Excerpt from Tenth of December by George Saunders, plus links to reviews, author biography & more

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Tenth of December

Stories

by George Saunders

Tenth of December by George Saunders
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     Not Yet Rated
  • First Published:
    Jan 2013, 272 pages
    Paperback:
    Jan 2014, 288 pages

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Book Reviewed by:
Norah Piehl

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Go, she said. Only, for your task of penance, do not eat her. Lay her out in a field of clover, with roses strewn about her. And bestow a choir, to softly sing of her foul end.

Lay who out? the baby deer said.

No one, she said. Never mind. Stop asking so many questions.

Pas de chat, pas de chat.

Changement, changement.

She felt hopeful that {special one} would hail from far away. The local boys possessed a certain je ne sais quoi, which, tell the truth, she was not très crazy about, such as: actually named their own nuts. She had overheard that! And aspired to work for CountyPower because the work shirts were awesome and you got them free.

So ixnay on the local boys. A special ixnay on Matt Drey, owner of the largest mouth in the land. Kissing him last night at the pep rally had been like kissing an underpass. Scary! Kissing Matt was like suddenly this cow in a sweater is bearing down on you, who will not take no for an answer, and his huge cow head is being flooded by chemicals that are drowning out what little powers of reason Matt actually did have.

What she liked was being in charge of her. Her body, her mind. Her thoughts, her career, her future.

That was what she liked.

So be it.

We might have a slight snack.

Un petit repas.

Was she special? Did she consider herself special? Oh, gosh, she didn't know. In the history of the world, many had been more special than her. Helen Keller had been awesome; Mother Teresa was amazing; Mrs. Roosevelt was quite chipper in spite of her husband, who was handicapped, which, in addition, she had been gay, with those big old teeth, long before such time as being gay and First Lady was even conceptual. She, Alison, could not hope to compete in that category of those ladies. Not yet, anyway!

There was so much she didn't know! Like how to change the oil. Or even check the oil. How to open the hood. How to bake brownies. That was embarrassing, actually, being a girl and all. And what was a mortgage? Did it come with the house? When you breast-fed, did you have to like push the milk out?

Egads. Who was this wan figure, visible through the living-room window, trotting up Gladsong Drive? Kyle Boot, palest kid in all the land? Still dressed in his weird cross-country toggles?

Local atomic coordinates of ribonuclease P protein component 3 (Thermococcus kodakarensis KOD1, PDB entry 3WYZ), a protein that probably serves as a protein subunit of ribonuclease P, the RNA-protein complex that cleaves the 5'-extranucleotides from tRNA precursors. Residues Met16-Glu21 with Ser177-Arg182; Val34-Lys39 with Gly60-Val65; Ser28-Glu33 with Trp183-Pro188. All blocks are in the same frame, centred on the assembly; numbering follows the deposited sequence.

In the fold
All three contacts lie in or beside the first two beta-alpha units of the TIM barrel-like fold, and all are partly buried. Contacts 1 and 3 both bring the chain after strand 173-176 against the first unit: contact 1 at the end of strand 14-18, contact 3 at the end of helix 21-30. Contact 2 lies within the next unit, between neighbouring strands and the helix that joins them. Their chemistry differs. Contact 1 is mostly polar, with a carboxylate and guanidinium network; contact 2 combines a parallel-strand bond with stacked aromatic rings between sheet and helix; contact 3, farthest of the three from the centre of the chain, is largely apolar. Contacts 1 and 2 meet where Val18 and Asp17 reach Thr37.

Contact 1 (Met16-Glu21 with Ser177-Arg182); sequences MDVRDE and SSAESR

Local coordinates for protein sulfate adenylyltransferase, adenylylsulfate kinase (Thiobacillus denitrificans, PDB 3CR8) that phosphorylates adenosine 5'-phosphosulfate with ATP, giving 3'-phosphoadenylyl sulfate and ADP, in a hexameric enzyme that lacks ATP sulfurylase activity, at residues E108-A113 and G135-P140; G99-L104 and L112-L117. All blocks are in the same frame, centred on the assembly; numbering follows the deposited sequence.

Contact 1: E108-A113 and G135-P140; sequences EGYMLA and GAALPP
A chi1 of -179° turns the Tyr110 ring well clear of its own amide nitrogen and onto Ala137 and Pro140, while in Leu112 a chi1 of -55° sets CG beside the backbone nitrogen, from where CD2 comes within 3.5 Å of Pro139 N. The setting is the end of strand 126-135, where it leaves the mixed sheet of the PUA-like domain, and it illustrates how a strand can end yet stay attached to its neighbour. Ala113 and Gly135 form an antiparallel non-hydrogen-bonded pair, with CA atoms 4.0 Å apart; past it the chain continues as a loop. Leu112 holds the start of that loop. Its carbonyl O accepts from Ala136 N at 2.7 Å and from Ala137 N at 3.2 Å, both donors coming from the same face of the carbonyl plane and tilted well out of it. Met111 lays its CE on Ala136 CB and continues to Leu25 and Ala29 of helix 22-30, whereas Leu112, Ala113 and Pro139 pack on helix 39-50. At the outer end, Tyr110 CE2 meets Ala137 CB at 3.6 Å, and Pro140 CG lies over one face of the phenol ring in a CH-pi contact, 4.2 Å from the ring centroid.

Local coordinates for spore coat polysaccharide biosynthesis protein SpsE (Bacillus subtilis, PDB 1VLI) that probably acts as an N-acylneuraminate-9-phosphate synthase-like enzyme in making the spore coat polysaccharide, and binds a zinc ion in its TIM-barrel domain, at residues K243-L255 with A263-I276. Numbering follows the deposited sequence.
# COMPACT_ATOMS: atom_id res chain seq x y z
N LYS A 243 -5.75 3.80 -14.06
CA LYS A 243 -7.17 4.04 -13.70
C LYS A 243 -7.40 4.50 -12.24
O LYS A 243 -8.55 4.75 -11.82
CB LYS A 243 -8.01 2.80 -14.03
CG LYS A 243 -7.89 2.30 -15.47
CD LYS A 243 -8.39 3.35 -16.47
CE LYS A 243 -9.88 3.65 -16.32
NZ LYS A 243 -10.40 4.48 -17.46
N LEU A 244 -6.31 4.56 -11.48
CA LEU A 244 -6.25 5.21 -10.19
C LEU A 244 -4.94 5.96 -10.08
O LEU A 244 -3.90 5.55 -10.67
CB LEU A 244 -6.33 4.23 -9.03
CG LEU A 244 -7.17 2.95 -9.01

Poor thing. He looked like a skeleton with a mullet. Were those cross-country shorts from the like Charlie's Angels days or quoi? How could he run so well when he seemed to have literally no muscles? Every day he ran home like this, shirtless with his backpack on, then hit the remote from down by the Fungs' and scooted into his garage without breaking stride.

You almost had to admire the poor goof.

They'd grown up together, been little beaners in that mutual sandbox down by the creek. Hadn't they bathed together when wee or some such crud? She hoped that never got out. Because in terms of friends, Kyle was basically down to Feddy Slavko, who walked leaning way backward and was always retrieving things from between his teeth, announcing the name of the retrieved thing in Greek, then re-eating it. Kyle's mom and dad didn't let him do squat. He had to call home if the movie in World Culture might show bare boobs. Each of the items in his lunch box was clearly labeled.

Pas de bourrée.

And curtsy.

Pour quantity of Cheez Doodles into compartmentalized old-school Tupperware dealie.

Thanks, Mom, thanks, Dad. Your kitchen rocks.

Shake Tupperware dealie back and forth like panning for gold, then offer to some imaginary poor gathered round.

Please enjoy. Is there anything else I can do for you folks?

You have already done enough, Alison, by even deigning to speak to us.

That is so not true! Don't you understand, all people deserve respect? Each of us is a rainbow.

Uh, really? Look at this big open sore on my poor shriveled flank.

Excerpted from Tenth of December: Stories by George Saunders. Copyright © 2013 by George Saunders. Excerpted by permission of Random House, a division of Random House, Inc. All rights reserved. No part of this excerpt may be reproduced or reprinted without permission in writing from the publisher.

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